“Things don’t always go perfectly to plan and that’s OK… obstacles are the things that make us stronger; they aren’t in the way, they are the way.”

LP: There was an element of the brief being “rebuild the site we already have, but better”. This is a common issue we come up against, because so many business processes are aligned to the existing site infrastructure. But we were able to prioritise key journeys and make huge improvements to them, so people who need CAP’s help, or who want to support CAP’s work, are able to do so easily and with confidence.

LT: User acceptance testing was the last stage. The amount of organisation, planning, key stakeholder management and what I can only describe as ‘herding’ was so much bigger than I’d anticipated. Collaboration throughout the project was a muscle we all had to flex more than we normally would in our day-to-day tasks, and the outcome was spectacular (if I could show you the master sheet I would).

People from all across the organisation — some who had been involved already, some who had not — gave their time and focus to testing, testing, testing. I have to give a big shoutout to my team at this point because the organisation involved in this was huge — don’t ever underestimate it! But again, it was so vital to a successful launch and a really good workout for the collaboration muscles.

LP: One of the biggest tasks for the CAP team was to audit and rewrite a huge amount of content. Their team reached out for support when they needed it, from seeking advice around content design and strategy, to reminders on how to use a certain template. They did an amazing job at getting that content into good shape ahead of launch. Culling content is always hard, with different teams being quite nervous about losing their content, but CAP’s approach was consistently user-first and data-driven.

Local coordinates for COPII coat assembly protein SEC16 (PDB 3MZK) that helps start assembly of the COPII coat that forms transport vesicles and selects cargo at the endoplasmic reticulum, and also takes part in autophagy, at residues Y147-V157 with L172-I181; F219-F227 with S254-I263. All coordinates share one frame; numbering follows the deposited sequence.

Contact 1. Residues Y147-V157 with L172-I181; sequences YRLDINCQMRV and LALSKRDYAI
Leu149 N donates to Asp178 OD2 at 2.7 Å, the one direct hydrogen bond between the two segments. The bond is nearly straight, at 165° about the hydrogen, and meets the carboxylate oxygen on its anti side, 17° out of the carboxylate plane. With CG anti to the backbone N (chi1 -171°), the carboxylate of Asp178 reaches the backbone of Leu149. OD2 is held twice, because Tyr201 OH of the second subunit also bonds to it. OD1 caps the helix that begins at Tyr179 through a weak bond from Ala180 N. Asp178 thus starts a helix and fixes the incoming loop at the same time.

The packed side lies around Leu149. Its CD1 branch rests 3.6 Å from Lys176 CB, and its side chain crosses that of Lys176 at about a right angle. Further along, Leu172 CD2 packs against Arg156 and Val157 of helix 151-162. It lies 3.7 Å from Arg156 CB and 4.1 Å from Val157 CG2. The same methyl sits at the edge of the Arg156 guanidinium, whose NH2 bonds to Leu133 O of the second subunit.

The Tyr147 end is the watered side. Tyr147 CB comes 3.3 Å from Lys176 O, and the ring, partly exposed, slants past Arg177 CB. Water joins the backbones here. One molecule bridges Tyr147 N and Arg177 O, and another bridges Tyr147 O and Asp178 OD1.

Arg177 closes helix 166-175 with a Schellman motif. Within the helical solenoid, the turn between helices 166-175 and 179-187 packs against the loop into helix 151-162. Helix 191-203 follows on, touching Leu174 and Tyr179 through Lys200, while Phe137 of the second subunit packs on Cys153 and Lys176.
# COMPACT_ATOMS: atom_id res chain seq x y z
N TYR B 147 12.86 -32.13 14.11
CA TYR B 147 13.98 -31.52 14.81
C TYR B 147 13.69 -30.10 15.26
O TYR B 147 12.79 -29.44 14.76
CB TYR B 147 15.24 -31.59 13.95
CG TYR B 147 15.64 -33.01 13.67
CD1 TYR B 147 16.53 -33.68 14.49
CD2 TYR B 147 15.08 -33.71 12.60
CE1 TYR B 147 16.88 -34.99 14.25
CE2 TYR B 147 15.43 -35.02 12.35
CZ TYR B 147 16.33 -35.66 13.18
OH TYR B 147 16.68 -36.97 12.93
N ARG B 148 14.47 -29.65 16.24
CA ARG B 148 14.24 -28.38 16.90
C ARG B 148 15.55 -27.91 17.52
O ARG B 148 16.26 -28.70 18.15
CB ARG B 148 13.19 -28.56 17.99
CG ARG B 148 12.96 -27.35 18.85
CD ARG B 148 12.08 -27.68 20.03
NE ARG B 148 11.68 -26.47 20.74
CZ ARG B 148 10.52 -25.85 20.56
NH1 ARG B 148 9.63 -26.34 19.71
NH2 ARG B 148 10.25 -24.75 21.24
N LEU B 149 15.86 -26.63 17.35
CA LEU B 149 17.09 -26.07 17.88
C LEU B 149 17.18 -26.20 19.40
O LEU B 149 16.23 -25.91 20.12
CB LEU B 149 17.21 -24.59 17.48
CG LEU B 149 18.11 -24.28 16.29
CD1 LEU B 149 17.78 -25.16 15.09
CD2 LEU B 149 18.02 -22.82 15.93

“Culling content is always hard, with different teams being quite nervous about losing their content, but CAP’s approach was consistently user-first and data-driven.”

The other mammoth task for CAP was to do user acceptance testing. This was a really impressive effort, and the team really pulled together to make sure they were confident in the functionality working as expected. As a result, we had a strong launch with minimal issues.

The final outcome: a new digital product that supports people in need

LT: Since the launch in July 2022, and with the digital strategy and website optimisation programme now implemented, we have seen 88% more users coming to the site with an increase of 85% in user sessions. We are confident that our new donation process is more effective with 4% more donations, and we’ve seen 138% more conversions for our service users. Since launching the site 670 people have fed back through a customer satisfaction survey on the site, with 93% either satisfied or highly satisfied with their experience.

We are now proud to point people towards it through our communications channels, safe in the knowledge that our development process was thorough and our commitment to continual improvement means that it will only get better by learning from our users.